Sen. Scott Brown and Elizabeth Warren have been locked in a dead-heat for months, despite the national attention on Warren’s Cherokee heritage controversy. But that doesn’t mean Warren is in the clear. Even if the Cherokee issue fades, Public Policy Polling found deeper problems for her in its latest poll today:
The ever close Massachusetts Senate race has drawn closer in the last three months. Elizabeth Warren remains at 46 percent, but incumbent Republican Scott Brown has drawn up five points to tie Warren because of resurgent support from independent voters.
In fact, Brown has doubled his margin with independents. He led by 12 points with them the last time PPP polled the state in March, and he is up 24 now. The candidates’ shares of the respective two-party vote remain essentially unchanged, with Brown still drawing nearly 20 percent of Warren’s party and Warren pulling less than 10 percent of Brown’s. The problem for Warren is that 13 percent of current Obama voters and 18 percent of those who say they voted for him in 2008 are with Brown right now.
Brown’s support has doubled with independents since March, and while PPP didn’t ask about Warren’s ancestry issue, it’s hard to imagine that hasn’t played at least a minor role. But again, the problem goes deeper than that when you dig into the full polling data. Just 34 percent of voters say Brown is “too conservative,” compared to 42 percent who say Warren is “too liberal.” That’s remarkable for a state as deep-blue as Massachusetts.
Brown and Warren both have similarly high favorable ratings, but Brown’s job performance is at the 51 percent mark. Nearly half of respondents said he was an “independent vote for Massachusetts” compared to 39 percent who said he spoke primarily for the Republican Party. The bottom line is, voters are more likely to view Brown favorably and see him as more in-tune with their own opinions than Warren. This contradicts the entire premise of running Warren — the idea was that a Republican was only able to win in the liberal state because voters didn’t have an exciting, competent, likable choice in the Democratic Party. But even though respondents view Warren favorably — her Cherokee problem apparently didn’t hurt her too much in that regard — they are less likely to agree with her politically. And that’s a huge concern for any Massachusetts Democrat.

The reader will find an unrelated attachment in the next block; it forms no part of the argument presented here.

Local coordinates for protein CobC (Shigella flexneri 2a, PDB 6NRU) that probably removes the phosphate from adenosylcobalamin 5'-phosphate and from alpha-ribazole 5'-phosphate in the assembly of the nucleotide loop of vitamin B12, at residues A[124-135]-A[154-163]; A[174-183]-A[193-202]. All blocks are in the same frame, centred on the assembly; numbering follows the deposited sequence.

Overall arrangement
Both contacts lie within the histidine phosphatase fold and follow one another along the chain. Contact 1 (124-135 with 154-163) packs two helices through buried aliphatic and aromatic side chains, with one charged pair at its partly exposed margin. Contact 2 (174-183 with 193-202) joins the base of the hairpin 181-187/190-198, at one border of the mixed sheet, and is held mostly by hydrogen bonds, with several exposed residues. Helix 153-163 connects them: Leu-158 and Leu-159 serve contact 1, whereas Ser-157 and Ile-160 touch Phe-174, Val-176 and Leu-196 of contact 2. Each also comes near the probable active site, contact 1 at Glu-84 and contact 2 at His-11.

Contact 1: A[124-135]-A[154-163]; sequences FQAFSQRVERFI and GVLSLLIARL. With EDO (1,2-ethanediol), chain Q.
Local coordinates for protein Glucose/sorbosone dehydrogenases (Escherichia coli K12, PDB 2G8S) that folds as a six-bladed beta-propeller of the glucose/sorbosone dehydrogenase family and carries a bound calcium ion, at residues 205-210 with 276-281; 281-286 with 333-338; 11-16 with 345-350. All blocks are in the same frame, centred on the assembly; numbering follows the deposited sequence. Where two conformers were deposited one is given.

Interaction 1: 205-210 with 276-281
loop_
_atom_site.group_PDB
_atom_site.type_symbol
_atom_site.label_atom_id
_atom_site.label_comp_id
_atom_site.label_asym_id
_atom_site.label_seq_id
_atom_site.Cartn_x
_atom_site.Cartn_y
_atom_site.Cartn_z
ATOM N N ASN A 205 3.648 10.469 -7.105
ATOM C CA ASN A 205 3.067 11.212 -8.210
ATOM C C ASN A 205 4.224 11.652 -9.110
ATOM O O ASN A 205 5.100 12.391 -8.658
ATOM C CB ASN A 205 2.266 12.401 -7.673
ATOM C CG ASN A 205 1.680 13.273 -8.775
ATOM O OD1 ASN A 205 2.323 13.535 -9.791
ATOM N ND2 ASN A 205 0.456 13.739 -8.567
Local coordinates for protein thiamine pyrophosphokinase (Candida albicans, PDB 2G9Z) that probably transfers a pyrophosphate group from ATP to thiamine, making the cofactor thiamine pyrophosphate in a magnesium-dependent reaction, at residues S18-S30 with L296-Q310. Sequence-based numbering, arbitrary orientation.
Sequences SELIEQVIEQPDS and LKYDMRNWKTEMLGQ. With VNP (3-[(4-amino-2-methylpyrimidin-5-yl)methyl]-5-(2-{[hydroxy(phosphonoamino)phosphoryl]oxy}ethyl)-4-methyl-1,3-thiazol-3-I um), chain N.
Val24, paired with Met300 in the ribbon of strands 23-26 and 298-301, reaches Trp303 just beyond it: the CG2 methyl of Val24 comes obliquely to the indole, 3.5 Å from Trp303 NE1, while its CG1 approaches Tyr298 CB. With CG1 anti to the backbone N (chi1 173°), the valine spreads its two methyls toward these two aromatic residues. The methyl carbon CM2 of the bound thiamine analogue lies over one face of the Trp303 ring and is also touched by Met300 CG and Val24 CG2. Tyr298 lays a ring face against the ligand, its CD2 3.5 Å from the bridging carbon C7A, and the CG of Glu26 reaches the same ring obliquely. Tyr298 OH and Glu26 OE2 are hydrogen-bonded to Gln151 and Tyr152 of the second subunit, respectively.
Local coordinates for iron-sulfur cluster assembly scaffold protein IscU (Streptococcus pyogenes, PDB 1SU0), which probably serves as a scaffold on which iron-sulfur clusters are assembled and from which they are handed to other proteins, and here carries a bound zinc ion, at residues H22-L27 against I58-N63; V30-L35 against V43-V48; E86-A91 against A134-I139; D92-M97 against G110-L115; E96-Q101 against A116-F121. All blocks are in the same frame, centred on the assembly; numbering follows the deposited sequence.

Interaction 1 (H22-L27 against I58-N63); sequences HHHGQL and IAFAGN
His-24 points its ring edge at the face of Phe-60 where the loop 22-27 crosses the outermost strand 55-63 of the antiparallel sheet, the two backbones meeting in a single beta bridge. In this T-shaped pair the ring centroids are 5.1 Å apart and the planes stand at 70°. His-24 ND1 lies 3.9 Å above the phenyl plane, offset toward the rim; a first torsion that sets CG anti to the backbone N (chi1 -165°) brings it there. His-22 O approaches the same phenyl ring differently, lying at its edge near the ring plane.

This is why the Democratic Party won’t abandon Elizabeth Warren, no matter how much embarrassment the Fauxcahontas controversy rains down on them. Warren isn’t just a Democratic rising star — she’s one of the few Democratic rising stars who can also rally the activist left. The Atlantic’s Molly Ball reports:
I went to a conference of liberal activists this week hoping to find out who the party’s activist base sees as its up-and-coming stars. But the exercise turned out to be revealing largely for how unprepared people were to answer the question. Nearly every answer I got began with a blank stare or incredulous laugh, followed by some fumbling around, followed by “Elizabeth Warren.”
Confirming the impression I’d gleaned from my conversations with activists and organizers, Warren ran away with the 2016 straw poll conducted at the Take Back the American Dream conference in Washington, winning 32 percent of the vote to Secretary of State Hillary Clinton’s 27 percent. Ohio Sen. Sherrod Brown, who spoke at the conference and whose brand of gravelly-voiced populism is a perpetual hit with this crowd, was third with 16 percent; the other names on the ballot, all polling in single digits, were New York Gov. Andrew Cuomo, Vice President Joe Biden, and Virginia Sen. Mark Warner.
The Boston Herald reports on the looming showdown between angry Cherokee activists and Elizabeth Warren (h/t Legal Insurrection):
Four outraged Cherokee activists who say Elizabeth Warren’s campaign has ignored their emails and phone calls will trek to Boston this week in hopes they can force a meeting with the Democratic Senate candidate over her “offensive” Native American heritage claims.
“It’s almost becoming extremely offensive to us,” said Twila Barnes, a Cherokee genealogist who has researched Warren’s family tree. “We’re trying to get in contact and explain why her behavior hurts us and is offensive, and she totally ignores that. Like we don’t exist.”